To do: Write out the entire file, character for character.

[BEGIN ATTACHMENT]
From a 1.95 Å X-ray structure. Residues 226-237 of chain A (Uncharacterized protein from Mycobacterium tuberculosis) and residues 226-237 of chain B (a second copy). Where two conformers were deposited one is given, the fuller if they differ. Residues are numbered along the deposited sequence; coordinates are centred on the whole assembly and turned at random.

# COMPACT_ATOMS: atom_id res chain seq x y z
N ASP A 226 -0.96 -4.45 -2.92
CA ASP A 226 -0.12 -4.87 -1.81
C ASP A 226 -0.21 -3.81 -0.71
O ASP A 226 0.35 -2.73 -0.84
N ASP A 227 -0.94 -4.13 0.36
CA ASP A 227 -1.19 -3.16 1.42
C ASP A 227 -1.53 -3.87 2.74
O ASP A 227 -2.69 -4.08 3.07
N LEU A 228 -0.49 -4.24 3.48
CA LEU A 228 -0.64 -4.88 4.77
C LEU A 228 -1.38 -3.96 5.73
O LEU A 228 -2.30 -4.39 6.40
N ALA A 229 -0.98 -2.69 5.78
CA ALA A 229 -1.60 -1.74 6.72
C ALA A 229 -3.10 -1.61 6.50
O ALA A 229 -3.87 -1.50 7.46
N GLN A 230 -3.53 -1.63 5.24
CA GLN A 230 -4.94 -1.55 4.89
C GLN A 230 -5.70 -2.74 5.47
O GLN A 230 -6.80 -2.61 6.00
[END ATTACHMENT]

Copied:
From a 1.95 Å X-ray structure. Residues 226-237 of chain A (Uncharacterized protein from Mycobacterium tuberculosis) and residues 226-237 of chain B (a second copy). Where two conformers were deposited one is given, the fuller if they differ. Residues are numbered along the deposited sequence; coordinates are centred on the whole assembly and turned at random.

# COMPACT_ATOMS: atom_id res chain seq x y z
N ASP A 226 -0.96 -4.45 -2.92
CA ASP A 226 -0.12 -4.87 -1.81
C ASP A 226 -0.21 -3.81 -0.71
O ASP A 226 0.35 -2.73 -0.84
N ASP A 227 -0.94 -4.13 0.36
CA ASP A 227 -1.19 -3.16 1.42
C ASP A 227 -1.53 -3.87 2.74
O ASP A 227 -2.69 -4.08 3.07
N LEU A 228 -0.49 -4.24 3.48
CA LEU A 228 -0.64 -4.88 4.77
C LEU A 228 -1.38 -3.96 5.73
O LEU A 228 -2.30 -4.39 6.40
N ALA A 229 -0.98 -2.69 5.78
CA ALA A 229 -1.60 -1.74 6.72
C ALA A 229 -3.10 -1.61 6.50
O ALA A 229 -3.87 -1.50 7.46
N GLN A 230 -3.53 -1.63 5.24
CA GLN A 230 -4.94 -1.55 4.89
C GLN A 230 -5.70 -2.74 5.47
O GLN A 230 -6.80 -2.61 6.00